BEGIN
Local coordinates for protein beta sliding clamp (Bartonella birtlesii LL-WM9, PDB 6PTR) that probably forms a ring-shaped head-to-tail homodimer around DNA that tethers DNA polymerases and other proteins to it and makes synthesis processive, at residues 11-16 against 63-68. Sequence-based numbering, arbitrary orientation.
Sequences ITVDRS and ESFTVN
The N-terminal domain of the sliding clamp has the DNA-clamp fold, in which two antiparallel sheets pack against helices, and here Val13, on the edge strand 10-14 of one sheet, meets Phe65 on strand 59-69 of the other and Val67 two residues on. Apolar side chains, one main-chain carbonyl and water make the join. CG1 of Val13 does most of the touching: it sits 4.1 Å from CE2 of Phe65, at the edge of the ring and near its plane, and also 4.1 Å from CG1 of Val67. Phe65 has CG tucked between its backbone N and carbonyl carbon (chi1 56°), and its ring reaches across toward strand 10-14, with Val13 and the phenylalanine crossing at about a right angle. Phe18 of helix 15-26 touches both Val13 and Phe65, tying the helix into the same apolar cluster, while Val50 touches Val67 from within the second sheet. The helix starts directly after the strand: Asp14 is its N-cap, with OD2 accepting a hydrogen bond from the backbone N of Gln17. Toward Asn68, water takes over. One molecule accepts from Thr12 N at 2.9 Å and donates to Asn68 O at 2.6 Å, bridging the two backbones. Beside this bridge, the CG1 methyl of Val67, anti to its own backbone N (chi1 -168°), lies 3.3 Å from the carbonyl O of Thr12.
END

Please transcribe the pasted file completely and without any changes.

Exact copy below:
Local coordinates for protein beta sliding clamp (Bartonella birtlesii LL-WM9, PDB 6PTR) that probably forms a ring-shaped head-to-tail homodimer around DNA that tethers DNA polymerases and other proteins to it and makes synthesis processive, at residues 11-16 against 63-68. Sequence-based numbering, arbitrary orientation.
Sequences ITVDRS and ESFTVN
The N-terminal domain of the sliding clamp has the DNA-clamp fold, in which two antiparallel sheets pack against helices, and here Val13, on the edge strand 10-14 of one sheet, meets Phe65 on strand 59-69 of the other and Val67 two residues on. Apolar side chains, one main-chain carbonyl and water make the join. CG1 of Val13 does most of the touching: it sits 4.1 Å from CE2 of Phe65, at the edge of the ring and near its plane, and also 4.1 Å from CG1 of Val67. Phe65 has CG tucked between its backbone N and carbonyl carbon (chi1 56°), and its ring reaches across toward strand 10-14, with Val13 and the phenylalanine crossing at about a right angle. Phe18 of helix 15-26 touches both Val13 and Phe65, tying the helix into the same apolar cluster, while Val50 touches Val67 from within the second sheet. The helix starts directly after the strand: Asp14 is its N-cap, with OD2 accepting a hydrogen bond from the backbone N of Gln17. Toward Asn68, water takes over. One molecule accepts from Thr12 N at 2.9 Å and donates to Asn68 O at 2.6 Å, bridging the two backbones. Beside this bridge, the CG1 methyl of Val67, anti to its own backbone N (chi1 -168°), lies 3.3 Å from the carbonyl O of Thr12.